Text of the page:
NCUA Regional Director for the Eastern Region, John Kutchey said NCUA normal rulemaking is taking a back seat to addressing COVID-19 related issues. He reminded credit unions that the NCUA Board approved implementation of the interim final rules related to managing the Congressionally approved changes to the Central Liquidity Facility which gives credit unions more options for funding liquidity needs moving forward. He said the NCUA is spending a lot of time modeling credit risk which will help shape the examination program and take into account the current situation. Kutchey also said there may be changes to call reports to reflect the programs credit unions are participating in and the challenges they are facing. He also directed credit unions to the agency’s website online applications for grants for low-income credit unions through the Credit Union Resources and Expansion office.

Maryland Commissioner of Financial Regulation Tony Salazar strongly encouraged credit unions not to use stimulus payments deposited in a member’s account to satisfy an overdraft that existed prior to a stimulus payment being deposited to the account, or to exercise rights of offset against the account with respect to other debts.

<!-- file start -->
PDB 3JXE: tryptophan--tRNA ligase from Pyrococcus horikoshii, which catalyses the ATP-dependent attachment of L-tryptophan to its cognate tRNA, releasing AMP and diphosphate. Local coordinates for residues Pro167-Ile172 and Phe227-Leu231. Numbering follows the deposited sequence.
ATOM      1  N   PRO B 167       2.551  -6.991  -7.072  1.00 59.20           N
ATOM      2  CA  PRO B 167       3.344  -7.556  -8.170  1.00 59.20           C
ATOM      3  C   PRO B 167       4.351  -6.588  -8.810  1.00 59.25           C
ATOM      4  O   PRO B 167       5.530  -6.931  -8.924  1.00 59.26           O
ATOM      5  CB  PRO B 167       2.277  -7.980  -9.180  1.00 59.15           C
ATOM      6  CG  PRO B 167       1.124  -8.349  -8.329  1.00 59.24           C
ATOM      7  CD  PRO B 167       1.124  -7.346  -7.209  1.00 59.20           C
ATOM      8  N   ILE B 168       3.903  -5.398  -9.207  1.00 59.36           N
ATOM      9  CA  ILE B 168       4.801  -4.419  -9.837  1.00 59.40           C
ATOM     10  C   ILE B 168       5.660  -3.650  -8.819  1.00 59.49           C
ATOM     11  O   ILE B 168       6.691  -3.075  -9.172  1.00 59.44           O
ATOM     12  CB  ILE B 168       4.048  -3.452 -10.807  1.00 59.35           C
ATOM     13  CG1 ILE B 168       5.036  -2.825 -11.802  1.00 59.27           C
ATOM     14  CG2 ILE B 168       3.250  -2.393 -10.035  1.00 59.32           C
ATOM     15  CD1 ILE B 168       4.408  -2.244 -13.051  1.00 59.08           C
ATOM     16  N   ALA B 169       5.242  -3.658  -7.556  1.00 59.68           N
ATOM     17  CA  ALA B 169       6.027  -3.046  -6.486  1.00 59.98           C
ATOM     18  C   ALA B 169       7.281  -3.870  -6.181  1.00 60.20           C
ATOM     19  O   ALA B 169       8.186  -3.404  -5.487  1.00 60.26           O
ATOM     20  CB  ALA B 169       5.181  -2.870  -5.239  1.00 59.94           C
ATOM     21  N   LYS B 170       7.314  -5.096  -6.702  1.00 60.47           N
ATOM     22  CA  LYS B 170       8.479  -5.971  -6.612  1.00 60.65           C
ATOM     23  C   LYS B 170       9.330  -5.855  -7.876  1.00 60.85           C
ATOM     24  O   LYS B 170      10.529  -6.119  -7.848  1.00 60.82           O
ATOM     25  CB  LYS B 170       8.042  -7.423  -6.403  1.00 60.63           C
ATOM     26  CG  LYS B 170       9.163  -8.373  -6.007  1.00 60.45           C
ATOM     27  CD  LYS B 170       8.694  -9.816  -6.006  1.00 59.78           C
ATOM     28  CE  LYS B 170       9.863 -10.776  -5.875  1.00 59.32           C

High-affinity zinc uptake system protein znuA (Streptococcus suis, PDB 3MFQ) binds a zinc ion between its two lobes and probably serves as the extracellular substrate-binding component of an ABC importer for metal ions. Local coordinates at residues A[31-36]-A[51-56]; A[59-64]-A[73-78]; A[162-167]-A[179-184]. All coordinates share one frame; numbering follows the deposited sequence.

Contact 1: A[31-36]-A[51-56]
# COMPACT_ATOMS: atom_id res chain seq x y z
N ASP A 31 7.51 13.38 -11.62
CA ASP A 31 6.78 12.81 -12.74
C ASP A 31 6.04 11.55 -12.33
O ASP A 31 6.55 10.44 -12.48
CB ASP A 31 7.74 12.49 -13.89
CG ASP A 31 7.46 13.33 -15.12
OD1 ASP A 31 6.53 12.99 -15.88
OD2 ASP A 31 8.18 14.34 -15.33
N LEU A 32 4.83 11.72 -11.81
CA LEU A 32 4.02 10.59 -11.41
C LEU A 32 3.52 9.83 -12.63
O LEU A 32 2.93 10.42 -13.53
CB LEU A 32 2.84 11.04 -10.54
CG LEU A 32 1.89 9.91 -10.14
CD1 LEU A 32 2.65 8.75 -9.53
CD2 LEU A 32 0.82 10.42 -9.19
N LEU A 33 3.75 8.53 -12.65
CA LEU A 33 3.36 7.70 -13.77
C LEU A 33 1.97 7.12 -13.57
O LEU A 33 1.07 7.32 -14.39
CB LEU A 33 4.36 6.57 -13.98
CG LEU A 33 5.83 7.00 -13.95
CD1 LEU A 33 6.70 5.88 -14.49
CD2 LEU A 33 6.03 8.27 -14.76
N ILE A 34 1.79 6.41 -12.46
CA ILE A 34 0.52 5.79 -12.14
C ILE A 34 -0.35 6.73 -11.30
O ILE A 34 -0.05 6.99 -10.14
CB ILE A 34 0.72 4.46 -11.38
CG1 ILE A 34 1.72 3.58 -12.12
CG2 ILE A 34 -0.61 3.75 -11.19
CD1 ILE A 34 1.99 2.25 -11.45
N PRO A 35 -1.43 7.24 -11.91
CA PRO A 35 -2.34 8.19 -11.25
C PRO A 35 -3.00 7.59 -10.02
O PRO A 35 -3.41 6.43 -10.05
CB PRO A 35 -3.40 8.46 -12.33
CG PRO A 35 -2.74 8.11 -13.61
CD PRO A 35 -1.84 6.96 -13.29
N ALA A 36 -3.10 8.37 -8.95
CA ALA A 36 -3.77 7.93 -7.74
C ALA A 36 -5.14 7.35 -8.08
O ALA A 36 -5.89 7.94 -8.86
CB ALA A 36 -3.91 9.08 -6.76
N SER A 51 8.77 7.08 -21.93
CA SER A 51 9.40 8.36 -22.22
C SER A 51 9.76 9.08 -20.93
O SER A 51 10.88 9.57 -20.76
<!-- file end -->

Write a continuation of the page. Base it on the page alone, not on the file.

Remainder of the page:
Workplace Guidance
Attorney John Bredehoft from Kaufman & Canoles said the IRS released details on Monday about refundable tax credits for required paid leave. Bredehoft said the tax benefits are better than initially expected. According to the IRS, the eligible employer is entitled to a fully refundable tax credit equal to the required paid sick leave. This tax credit also includes the eligible employer’s share of Medicare tax imposed on those wages and its allocable cost of maintaining health insurance coverage for the employee during the sick leave period (qualified health plan expenses). The eligible employer is not subject to the employer portion of social security tax imposed on those wages.

Bredehoft also noted that the IRS added a requirement for the tax credit which mandates certification of paid leave to care for a child if the child is older than 14 years of age. The documentation must include a statement about special circumstances to care for the child.

The next town hall is Wednesday, May 6, 10:0 am – 12:00 pm. Look for registration soon.